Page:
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Covering Columbia’s Student Protests Gave Me Hope About Journalism’s Future

9 minute read
Sherif is an Egyptian - Iranian writer and journalist currently receiving her master's at Columbia's Graduate School of Journalism. Her reporting focuses on social justice, issues of race and identity

It was 2:30 in the morning and our smaller newsroom up on the fifth floor of Pulitzer Hall—the esteemed Graduate School of Journalism building at Columbia University—was pulsating with the sounds of Camp Rock’s “Can’t Back Down.” Jude Taha, a Palestinian journalist in the program, was leading the charge in rallying everyone to sing it with her. The stench of bitter instant coffee wafted throughout the room. Nestled in the corner, Edward Lopez, a photo journalism student, fought valiantly against sleep. He crouched next to his camera, which was perched on a tripod to capture a perfect vantage of our Morningside campus where roughly 70 colorful tents had been sprung up by students to protest Columbia University’s investment in companies profiting from Israel’s military operations in Gaza. In my drowsy haze of half-slumber, the temptation to surrender was strong.

Then, I remembered something one of my mentors had taught me earlier in my first class at journalism school. He had said that many of us will make a career out of making up for all the mistakes those before us have made. And that in those dark moments when outrage becomes a friend, “it [will] be journalism, and your integrity, that helps you soldier on.”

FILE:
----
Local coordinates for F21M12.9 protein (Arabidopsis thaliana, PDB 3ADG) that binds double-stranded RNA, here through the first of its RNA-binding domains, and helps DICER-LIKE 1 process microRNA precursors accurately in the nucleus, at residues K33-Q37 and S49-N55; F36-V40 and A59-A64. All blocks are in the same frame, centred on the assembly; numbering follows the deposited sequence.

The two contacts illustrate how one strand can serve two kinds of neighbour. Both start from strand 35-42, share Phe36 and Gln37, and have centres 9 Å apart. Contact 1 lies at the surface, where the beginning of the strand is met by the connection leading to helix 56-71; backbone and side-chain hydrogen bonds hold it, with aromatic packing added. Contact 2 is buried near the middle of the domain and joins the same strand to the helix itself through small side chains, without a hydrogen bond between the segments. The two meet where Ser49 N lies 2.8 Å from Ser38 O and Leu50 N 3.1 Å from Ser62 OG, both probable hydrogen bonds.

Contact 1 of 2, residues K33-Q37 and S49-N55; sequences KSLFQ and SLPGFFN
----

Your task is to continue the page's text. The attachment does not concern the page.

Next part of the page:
In his 1970 poem, American singer and poet Gil Scott-Heron said that the revolution would never be televised. My colleagues and I bore witness to that revolution. On April 18, Columbia’s J-school students—and many other journalism students around the country—found themselves right in the middle of what had quickly become an escalating and fast-moving breaking news story. For the next two weeks, we became dedicated to documenting the mobilization of pro-Palestinian students on our campus. We were a group of writers, filmmakers, photographers, and data journalists. We worked tirelessly. As some of us rested, others took turns reporting and venturing out to document the encampment on the lawn. We made makeshift beds on the floor, huddled in lightweight sleeping bags, and were sustained by chicken-flavored ramen noodles, dates dipped in chocolate, and stale tortilla chips. But our clarity was resolute: nothing held more significance to us than accurately portraying the truth about why the students' anti-war protests were happening and the core purpose of the encampment’s demands.

It’s no coincidence that the Pulitzer building stands toweringly atop the West lawn, where a perfect view of the encampment was visible at all hours of the day. The crackdown of campus security meant limited access to outside press, and what’s more, many students in the encampment harbored valid fears that their words would be twisted, misrepresented, or worse, cherry picked for a sound bite if they had spoken to the press. So they relied on us to tell their stories—accurately and with empathy.

Read More: What America’s Student Photojournalists Saw at the Campus Protests

I watched as my colleagues Gaia Caramazza, Carla Mende, and Kira Gologorsky, student filmmakers in the documentary program, carried their equipment back and forth, tirelessly shooting the reactions of students, many of whom they had built lasting connections with.